And, uh, speaking of messy: as much as I sympathize with your discomfort at knowing that your brother defiled your bed while you were away at school, I also have to point out that learning this kind of unsettling information is pretty much the most predictable (and some might even say deserved) result of snooping in other people's sex diaries. You get all the squick of knowing that something super-gross happened on your mattress, with none of the satisfaction of being able to do anything about it, because it's already in the past. And unless you're craving a confrontation with your bro so badly that you're willing to fess up to violating his privacy for the sake thereof, the best advice I can give you is to try to forget about it. Stuff that knowledge down the memory hole, flip your mattress, and change out your sheets first thing every time you come home for a visit… at least until he, too, is no longer living at home. (If it makes you feel any better, as the soon-to-be teen dad of a newborn, your brother's days of playing musical beds at your parents' house are probably pretty much over anyway.)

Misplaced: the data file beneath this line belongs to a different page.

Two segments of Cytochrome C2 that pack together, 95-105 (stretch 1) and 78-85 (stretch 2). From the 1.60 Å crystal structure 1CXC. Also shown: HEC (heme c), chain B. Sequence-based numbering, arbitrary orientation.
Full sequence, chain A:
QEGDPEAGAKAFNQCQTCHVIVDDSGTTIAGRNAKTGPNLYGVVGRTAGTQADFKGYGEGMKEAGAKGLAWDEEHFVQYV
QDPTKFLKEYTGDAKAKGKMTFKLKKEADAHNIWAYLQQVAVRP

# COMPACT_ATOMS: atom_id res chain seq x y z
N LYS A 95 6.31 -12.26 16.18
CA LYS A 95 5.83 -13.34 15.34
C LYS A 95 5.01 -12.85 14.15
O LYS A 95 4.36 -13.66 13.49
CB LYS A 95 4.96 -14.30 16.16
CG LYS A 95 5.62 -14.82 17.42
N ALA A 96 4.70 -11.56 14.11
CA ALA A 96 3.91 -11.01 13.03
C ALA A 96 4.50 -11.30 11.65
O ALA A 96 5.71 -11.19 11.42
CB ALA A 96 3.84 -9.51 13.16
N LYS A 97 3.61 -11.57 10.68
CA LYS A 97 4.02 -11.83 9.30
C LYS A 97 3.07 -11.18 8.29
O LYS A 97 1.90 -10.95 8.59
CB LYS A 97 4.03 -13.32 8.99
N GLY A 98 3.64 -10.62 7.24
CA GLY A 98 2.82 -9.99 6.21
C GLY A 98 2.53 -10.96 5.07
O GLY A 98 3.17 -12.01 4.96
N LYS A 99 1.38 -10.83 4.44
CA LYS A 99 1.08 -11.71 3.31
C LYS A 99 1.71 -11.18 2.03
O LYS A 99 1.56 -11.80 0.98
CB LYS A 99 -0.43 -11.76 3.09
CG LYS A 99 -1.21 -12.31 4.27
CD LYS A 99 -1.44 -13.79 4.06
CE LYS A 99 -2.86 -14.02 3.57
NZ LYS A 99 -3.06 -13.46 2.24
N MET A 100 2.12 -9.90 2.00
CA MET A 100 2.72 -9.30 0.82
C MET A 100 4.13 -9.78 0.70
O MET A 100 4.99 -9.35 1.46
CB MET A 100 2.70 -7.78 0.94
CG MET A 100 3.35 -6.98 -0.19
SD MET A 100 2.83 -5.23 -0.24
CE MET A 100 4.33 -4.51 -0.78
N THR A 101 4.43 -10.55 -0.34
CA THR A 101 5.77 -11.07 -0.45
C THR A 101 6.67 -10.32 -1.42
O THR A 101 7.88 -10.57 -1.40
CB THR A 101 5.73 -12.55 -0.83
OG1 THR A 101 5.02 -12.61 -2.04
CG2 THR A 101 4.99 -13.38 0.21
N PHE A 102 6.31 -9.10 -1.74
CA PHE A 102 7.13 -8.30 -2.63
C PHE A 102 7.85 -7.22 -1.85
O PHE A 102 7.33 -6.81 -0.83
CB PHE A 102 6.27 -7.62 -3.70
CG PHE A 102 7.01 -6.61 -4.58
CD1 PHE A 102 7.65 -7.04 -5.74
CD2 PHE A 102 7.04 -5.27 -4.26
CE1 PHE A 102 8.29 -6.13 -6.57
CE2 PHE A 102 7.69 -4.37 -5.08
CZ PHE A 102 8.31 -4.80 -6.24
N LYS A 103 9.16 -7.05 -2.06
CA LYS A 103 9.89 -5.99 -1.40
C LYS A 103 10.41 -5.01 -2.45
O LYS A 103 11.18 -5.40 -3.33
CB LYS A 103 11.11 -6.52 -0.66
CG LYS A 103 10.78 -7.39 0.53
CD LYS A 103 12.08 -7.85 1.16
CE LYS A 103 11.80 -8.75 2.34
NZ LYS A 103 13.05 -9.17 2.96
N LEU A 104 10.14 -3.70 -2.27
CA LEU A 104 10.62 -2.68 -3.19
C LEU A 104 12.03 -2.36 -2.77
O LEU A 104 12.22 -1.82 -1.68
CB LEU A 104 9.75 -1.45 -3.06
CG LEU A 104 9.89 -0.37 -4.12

Got something to say? Tell us in the comments! And to get advice from Auntie, email her at advice@sparknotes.com.
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Topics: Life
Tags: parents, auntie sparknotes, sex ed, advice, family issues, guilt trips, tough questions

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About the Author
kat_rosenfield

Kat Rosenfield is a writer, illustrator, advice columnist, YA author, and enthusiastic licker of that plastic liner that comes inside a box of Cheez-Its. She loves zombies and cats. She hates zombie cats. Follow her on Twitter or Tumblr @katrosenfield.